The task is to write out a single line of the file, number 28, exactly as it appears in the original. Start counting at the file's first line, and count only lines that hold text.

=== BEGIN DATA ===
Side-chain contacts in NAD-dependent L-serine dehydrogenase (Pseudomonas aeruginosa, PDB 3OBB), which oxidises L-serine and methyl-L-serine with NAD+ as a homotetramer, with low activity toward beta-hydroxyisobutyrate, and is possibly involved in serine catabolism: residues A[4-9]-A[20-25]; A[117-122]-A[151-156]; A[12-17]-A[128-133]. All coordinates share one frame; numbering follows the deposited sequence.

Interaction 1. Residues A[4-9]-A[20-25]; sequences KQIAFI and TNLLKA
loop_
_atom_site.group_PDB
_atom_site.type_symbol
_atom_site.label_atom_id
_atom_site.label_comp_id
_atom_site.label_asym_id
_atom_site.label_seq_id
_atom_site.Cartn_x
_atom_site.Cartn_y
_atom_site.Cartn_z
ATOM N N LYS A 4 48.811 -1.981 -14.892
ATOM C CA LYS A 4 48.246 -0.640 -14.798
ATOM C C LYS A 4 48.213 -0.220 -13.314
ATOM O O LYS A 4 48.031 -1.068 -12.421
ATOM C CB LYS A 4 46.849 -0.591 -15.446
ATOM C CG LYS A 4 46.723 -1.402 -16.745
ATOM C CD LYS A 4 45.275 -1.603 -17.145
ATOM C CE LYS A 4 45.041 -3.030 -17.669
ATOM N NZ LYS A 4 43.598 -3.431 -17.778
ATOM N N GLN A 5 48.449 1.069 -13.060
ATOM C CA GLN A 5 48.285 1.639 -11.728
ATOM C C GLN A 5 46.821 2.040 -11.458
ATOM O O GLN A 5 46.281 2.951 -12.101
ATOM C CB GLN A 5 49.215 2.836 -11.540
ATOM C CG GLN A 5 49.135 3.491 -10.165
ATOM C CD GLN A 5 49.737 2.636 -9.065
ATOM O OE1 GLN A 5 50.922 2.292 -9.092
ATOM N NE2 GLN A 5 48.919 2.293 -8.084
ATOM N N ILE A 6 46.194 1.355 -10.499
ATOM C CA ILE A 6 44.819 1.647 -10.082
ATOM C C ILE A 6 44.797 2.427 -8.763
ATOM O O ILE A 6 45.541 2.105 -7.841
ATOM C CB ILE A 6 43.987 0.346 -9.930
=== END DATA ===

ATOM C CD GLN A 5 49.737 2.636 -9.065